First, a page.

Source: Thompson to investigate witness intimidation tied to high-profile Lebovits prosecution.
In a move that advocates for sex abuse victims in the Orthodox community have long urged, the Brooklyn district attorney has launched an investigation into witness tampering in connection with a high-profile abuse case, The Jewish Week has learned.
On the third night of this past Chanukah, attorney Kevin Mulhearn sent a draft of a complaint against Yeshiva University High School for Boys to a group of plaintiffs who say they had been sexually abused as students.(I am not one of the plaintiffs, although I left the school after one year due to what I perceived as physical abuse.)
Paper’s investigative series on child abuse in Orthodox community cited in national contest.
Hella Winston, who has been reporting about the problem of child sexual abuse in the fervently Orthodox community for The Jewish Week for four years, and the paper’s managing editor, Robert Goldblum, received an Honorable Mention in the 2012 Casey Medals for Meritorious Journalism.
The awards were announced last week by The Journalism Center on Children and Families, which sponsors the investigative journalism contest, now in its 18th year.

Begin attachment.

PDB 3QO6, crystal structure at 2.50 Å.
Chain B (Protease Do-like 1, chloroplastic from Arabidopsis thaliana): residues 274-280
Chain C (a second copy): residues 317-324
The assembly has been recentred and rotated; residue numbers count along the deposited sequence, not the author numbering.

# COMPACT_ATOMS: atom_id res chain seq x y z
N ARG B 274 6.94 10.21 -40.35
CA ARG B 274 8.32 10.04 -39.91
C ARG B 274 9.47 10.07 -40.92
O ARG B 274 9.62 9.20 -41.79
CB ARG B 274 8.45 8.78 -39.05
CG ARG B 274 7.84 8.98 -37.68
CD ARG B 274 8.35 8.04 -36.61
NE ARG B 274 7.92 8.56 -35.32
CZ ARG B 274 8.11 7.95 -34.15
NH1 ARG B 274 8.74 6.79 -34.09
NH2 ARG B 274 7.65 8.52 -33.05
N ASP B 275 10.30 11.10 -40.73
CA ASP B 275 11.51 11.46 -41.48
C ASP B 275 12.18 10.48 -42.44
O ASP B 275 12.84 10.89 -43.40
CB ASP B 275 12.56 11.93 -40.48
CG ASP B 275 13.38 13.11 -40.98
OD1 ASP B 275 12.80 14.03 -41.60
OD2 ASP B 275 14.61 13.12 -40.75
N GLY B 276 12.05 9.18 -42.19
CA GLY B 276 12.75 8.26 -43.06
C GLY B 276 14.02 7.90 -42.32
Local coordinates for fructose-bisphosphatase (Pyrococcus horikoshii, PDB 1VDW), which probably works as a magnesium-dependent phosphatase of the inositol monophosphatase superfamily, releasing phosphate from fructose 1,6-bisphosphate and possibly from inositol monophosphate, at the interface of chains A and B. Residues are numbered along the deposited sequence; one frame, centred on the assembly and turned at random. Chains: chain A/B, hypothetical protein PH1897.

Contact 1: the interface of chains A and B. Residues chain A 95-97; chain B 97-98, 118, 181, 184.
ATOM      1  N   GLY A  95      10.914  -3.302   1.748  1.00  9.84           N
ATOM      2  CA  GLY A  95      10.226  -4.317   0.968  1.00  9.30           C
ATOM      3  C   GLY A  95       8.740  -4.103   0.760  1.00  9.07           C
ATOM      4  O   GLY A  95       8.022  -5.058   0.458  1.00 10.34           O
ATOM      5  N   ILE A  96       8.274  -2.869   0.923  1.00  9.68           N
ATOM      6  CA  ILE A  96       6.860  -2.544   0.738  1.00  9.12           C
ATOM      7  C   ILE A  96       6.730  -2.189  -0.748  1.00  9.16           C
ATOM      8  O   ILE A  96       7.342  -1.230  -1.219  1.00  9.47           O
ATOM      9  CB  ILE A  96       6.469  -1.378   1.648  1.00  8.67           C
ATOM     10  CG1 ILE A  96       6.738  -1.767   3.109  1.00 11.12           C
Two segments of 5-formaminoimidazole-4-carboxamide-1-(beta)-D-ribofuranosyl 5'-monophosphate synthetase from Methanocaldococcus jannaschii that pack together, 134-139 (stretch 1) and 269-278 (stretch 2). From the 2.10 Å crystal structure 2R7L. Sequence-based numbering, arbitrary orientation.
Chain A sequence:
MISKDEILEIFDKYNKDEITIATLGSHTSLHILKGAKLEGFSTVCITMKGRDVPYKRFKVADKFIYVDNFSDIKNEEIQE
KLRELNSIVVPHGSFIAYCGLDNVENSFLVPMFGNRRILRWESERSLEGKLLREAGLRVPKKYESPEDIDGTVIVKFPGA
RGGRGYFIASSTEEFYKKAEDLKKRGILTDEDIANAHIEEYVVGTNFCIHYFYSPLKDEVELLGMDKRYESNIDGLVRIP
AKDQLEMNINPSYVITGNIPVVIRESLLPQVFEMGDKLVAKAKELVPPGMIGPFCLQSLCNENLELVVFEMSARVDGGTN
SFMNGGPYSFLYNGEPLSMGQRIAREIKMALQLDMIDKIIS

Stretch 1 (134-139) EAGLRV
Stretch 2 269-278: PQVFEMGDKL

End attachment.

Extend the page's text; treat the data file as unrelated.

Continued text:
Brooklyn District Attorney Charles Hynes is apparently considering convening “a law enforcement expert committee to think about an approach” to the problem of witness intimidation in ultra-Orthodox sex abuse cases, The Jewish Week has learned.
At least eight arrests happened before Orthodox community effort was launched, Jewish Week finds.
Special To The Jewish Week
At least eight sex abuse cases identified by the Brooklyn District Attorney’s office as Kol Tzedek cases were actually reported years before the advent of the confidential hotline, The Jewish Week has learned. This information calls into question the reliability of the statistics the DA has used to tout the success of the hotline.
Nowadays Orthodoxy is all about sex. Immodesty, promiscuity, homosexuality: the public discourse of the Orthodox Jewish world seems disproportionately to take place in the bedroom, the dressing room, and the closet.
The Jewish Week finds itself, unfortunately, in a war of words with Ohel Children’s Home and Family Services. To be clear: we have no animus toward the Brooklyn-based social service agency or any other Jewish organization; our mission and goal is to report the truth, as best we can, and inform and strengthen the Jewish community. Sometimes that makes for hard feelings.
The Jewish Week finds itself, unfortunately, in a war of words with Ohel Children’s Home and Family Services.
To be clear: we have no animus toward the Brooklyn-based social service agency or any other Jewish organization; our mission and goal is to report the truth and inform and strengthen the Jewish community. Sometimes that makes for hard feelings.